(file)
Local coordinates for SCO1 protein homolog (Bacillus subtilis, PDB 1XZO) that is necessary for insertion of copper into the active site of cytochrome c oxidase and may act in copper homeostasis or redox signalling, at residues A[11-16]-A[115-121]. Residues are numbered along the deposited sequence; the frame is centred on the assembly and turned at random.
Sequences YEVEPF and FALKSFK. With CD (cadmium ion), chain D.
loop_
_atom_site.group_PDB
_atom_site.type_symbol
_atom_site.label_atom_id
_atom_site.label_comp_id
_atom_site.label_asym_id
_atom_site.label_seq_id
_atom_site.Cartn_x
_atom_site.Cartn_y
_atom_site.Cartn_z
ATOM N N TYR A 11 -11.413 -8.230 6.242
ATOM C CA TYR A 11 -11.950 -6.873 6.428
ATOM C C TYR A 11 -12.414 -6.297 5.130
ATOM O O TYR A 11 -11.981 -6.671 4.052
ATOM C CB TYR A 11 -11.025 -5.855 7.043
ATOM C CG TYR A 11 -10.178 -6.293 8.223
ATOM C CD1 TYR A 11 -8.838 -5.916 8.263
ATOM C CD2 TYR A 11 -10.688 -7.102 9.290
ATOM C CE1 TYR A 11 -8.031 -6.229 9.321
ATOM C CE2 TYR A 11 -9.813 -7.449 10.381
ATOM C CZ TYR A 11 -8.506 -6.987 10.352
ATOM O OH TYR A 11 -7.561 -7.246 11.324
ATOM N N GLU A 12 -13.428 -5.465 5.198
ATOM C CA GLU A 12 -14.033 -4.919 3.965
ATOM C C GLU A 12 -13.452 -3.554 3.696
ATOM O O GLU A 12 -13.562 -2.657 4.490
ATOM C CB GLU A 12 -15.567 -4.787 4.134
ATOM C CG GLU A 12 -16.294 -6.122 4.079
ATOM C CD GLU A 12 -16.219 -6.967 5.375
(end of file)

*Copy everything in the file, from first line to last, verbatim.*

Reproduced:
Local coordinates for SCO1 protein homolog (Bacillus subtilis, PDB 1XZO) that is necessary for insertion of copper into the active site of cytochrome c oxidase and may act in copper homeostasis or redox signalling, at residues A[11-16]-A[115-121]. Residues are numbered along the deposited sequence; the frame is centred on the assembly and turned at random.
Sequences YEVEPF and FALKSFK. With CD (cadmium ion), chain D.
loop_
_atom_site.group_PDB
_atom_site.type_symbol
_atom_site.label_atom_id
_atom_site.label_comp_id
_atom_site.label_asym_id
_atom_site.label_seq_id
_atom_site.Cartn_x
_atom_site.Cartn_y
_atom_site.Cartn_z
ATOM N N TYR A 11 -11.413 -8.230 6.242
ATOM C CA TYR A 11 -11.950 -6.873 6.428
ATOM C C TYR A 11 -12.414 -6.297 5.130
ATOM O O TYR A 11 -11.981 -6.671 4.052
ATOM C CB TYR A 11 -11.025 -5.855 7.043
ATOM C CG TYR A 11 -10.178 -6.293 8.223
ATOM C CD1 TYR A 11 -8.838 -5.916 8.263
ATOM C CD2 TYR A 11 -10.688 -7.102 9.290
ATOM C CE1 TYR A 11 -8.031 -6.229 9.321
ATOM C CE2 TYR A 11 -9.813 -7.449 10.381
ATOM C CZ TYR A 11 -8.506 -6.987 10.352
ATOM O OH TYR A 11 -7.561 -7.246 11.324
ATOM N N GLU A 12 -13.428 -5.465 5.198
ATOM C CA GLU A 12 -14.033 -4.919 3.965
ATOM C C GLU A 12 -13.452 -3.554 3.696
ATOM O O GLU A 12 -13.562 -2.657 4.490
ATOM C CB GLU A 12 -15.567 -4.787 4.134
ATOM C CG GLU A 12 -16.294 -6.122 4.079
ATOM C CD GLU A 12 -16.219 -6.967 5.375